Big money may continue to influence local elections in B.C., says a former city-council candidate. Pete Fry of the Green Party of Vancouver claims that this is due to a loophole in legislation that was passed by the province last month regarding campaign financing.
“That opens the opportunity for kind of an end run around getting a lot of that big money out,” Fry told the Straight in a phone interview.
He explained that although the new law banned corporate and union donations and imposed limits on individual contributions, people with deep pockets may still sway electoral outcomes.
According to Fry, the wealthy can affect the polls either by acting as or acting through third-party-advertising sponsors. These are individuals or groups that conduct election advertising independent of elector organizations and individuals.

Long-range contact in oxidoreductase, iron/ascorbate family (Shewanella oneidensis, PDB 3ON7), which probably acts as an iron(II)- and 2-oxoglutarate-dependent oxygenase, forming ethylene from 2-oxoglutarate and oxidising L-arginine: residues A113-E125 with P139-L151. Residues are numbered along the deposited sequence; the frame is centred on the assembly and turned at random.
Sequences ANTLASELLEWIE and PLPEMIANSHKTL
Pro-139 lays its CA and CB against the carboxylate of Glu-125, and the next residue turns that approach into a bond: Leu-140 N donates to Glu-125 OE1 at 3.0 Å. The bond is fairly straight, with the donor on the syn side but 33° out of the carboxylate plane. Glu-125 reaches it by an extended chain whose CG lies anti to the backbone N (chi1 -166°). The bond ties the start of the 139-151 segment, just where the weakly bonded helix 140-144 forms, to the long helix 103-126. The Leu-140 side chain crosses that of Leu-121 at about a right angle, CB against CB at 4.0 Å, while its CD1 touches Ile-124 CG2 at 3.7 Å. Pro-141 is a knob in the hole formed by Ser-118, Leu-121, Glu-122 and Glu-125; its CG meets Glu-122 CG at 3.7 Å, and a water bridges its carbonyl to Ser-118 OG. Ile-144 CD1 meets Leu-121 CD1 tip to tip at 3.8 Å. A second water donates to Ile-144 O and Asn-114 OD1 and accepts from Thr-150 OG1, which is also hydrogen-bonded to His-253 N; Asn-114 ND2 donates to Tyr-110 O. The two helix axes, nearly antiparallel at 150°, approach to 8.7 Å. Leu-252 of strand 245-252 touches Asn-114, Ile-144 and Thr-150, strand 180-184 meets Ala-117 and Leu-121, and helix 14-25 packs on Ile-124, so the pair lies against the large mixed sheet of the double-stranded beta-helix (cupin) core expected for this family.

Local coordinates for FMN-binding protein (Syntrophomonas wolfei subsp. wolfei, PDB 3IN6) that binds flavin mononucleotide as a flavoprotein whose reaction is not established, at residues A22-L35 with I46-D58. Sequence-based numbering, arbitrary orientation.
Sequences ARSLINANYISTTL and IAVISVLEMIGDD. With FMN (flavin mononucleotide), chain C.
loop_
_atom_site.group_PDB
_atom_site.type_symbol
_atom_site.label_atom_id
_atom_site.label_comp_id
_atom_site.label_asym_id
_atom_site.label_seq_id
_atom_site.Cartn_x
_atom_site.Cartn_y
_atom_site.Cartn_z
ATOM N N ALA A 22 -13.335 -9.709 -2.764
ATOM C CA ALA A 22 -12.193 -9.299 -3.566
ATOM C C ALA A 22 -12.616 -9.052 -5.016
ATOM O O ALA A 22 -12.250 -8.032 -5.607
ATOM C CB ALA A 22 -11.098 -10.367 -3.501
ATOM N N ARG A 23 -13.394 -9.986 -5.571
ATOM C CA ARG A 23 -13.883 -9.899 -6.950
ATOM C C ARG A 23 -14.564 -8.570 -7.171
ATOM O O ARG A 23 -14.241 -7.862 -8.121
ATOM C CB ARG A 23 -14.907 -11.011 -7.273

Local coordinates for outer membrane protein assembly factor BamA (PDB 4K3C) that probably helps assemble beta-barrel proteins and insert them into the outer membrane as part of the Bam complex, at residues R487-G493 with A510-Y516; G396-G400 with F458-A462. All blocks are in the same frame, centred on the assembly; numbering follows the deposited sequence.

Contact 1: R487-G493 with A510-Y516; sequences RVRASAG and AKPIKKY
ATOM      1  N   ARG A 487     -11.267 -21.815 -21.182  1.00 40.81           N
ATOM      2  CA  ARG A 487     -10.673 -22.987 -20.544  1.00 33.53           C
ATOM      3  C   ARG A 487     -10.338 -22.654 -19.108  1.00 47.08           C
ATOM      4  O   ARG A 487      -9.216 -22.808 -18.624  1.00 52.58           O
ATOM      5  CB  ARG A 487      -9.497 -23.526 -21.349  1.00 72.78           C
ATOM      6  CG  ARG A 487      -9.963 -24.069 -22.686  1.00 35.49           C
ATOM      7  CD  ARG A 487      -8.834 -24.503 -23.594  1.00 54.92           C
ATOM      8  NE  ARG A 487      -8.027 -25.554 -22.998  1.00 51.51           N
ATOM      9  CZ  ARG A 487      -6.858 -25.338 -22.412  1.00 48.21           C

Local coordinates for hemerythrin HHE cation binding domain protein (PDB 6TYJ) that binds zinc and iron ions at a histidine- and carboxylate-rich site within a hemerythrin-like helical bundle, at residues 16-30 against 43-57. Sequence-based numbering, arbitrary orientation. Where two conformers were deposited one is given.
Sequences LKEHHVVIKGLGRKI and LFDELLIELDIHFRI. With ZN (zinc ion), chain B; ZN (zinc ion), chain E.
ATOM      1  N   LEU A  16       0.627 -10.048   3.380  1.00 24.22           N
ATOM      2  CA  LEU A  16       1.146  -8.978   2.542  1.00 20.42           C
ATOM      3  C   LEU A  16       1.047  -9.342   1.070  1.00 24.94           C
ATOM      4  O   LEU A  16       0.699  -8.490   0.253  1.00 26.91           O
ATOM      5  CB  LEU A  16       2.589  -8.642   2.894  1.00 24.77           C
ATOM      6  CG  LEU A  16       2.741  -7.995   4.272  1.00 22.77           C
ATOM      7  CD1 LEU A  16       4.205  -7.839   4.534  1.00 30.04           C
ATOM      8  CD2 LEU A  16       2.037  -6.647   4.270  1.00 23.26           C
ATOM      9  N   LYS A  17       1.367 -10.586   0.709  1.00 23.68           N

“A developer group could register as a third-party election sponsor and deliver messaging,” he cited by way of an example.
The two-time council candidate noted that there is neither a limit on how many contributions can be made to these third-party advertisers nor a cap on how much they can spend in the election period, which begins in the calendar year in which an election is held.
“I can see that being a real opportunity to reinsert big money into the political process despite this legislation,” Fry said.
He pointed out that the only time the law imposes an expense limit on third-party-advertising sponsors is during the campaign period, which is the 28 days preceding the vote.
Residents of B.C. who are either Canadian citizens or permanent residents can contribute to these advertising sponsors. They can give as much as they want, which is not the case when they are making a donation to elector organizations and candidates.
Under Bill 15—or the Local Elections Campaign Financing Amendment Act, 2017—which passed on November 23 this year, individuals may contribute only up to $1,200 to an elector organization and candidates in a campaign.